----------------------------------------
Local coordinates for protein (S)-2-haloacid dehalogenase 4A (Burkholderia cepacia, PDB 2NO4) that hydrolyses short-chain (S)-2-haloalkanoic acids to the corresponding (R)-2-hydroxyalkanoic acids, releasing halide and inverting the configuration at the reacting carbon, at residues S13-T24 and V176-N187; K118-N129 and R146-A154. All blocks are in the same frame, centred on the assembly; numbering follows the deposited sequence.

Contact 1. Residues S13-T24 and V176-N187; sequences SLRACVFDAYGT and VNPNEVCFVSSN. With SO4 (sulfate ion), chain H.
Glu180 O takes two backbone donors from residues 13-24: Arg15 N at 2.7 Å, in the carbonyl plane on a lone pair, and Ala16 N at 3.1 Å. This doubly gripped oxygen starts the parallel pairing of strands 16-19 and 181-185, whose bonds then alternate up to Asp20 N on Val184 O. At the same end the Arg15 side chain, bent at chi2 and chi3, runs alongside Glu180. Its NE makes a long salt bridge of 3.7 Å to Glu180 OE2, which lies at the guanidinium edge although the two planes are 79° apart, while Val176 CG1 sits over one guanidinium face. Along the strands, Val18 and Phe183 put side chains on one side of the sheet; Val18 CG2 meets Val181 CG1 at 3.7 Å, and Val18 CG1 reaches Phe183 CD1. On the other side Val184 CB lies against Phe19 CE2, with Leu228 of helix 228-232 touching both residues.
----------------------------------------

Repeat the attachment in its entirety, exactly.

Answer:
Local coordinates for protein (S)-2-haloacid dehalogenase 4A (Burkholderia cepacia, PDB 2NO4) that hydrolyses short-chain (S)-2-haloalkanoic acids to the corresponding (R)-2-hydroxyalkanoic acids, releasing halide and inverting the configuration at the reacting carbon, at residues S13-T24 and V176-N187; K118-N129 and R146-A154. All blocks are in the same frame, centred on the assembly; numbering follows the deposited sequence.

Contact 1. Residues S13-T24 and V176-N187; sequences SLRACVFDAYGT and VNPNEVCFVSSN. With SO4 (sulfate ion), chain H.
Glu180 O takes two backbone donors from residues 13-24: Arg15 N at 2.7 Å, in the carbonyl plane on a lone pair, and Ala16 N at 3.1 Å. This doubly gripped oxygen starts the parallel pairing of strands 16-19 and 181-185, whose bonds then alternate up to Asp20 N on Val184 O. At the same end the Arg15 side chain, bent at chi2 and chi3, runs alongside Glu180. Its NE makes a long salt bridge of 3.7 Å to Glu180 OE2, which lies at the guanidinium edge although the two planes are 79° apart, while Val176 CG1 sits over one guanidinium face. Along the strands, Val18 and Phe183 put side chains on one side of the sheet; Val18 CG2 meets Val181 CG1 at 3.7 Å, and Val18 CG1 reaches Phe183 CD1. On the other side Val184 CB lies against Phe19 CE2, with Leu228 of helix 228-232 touching both residues.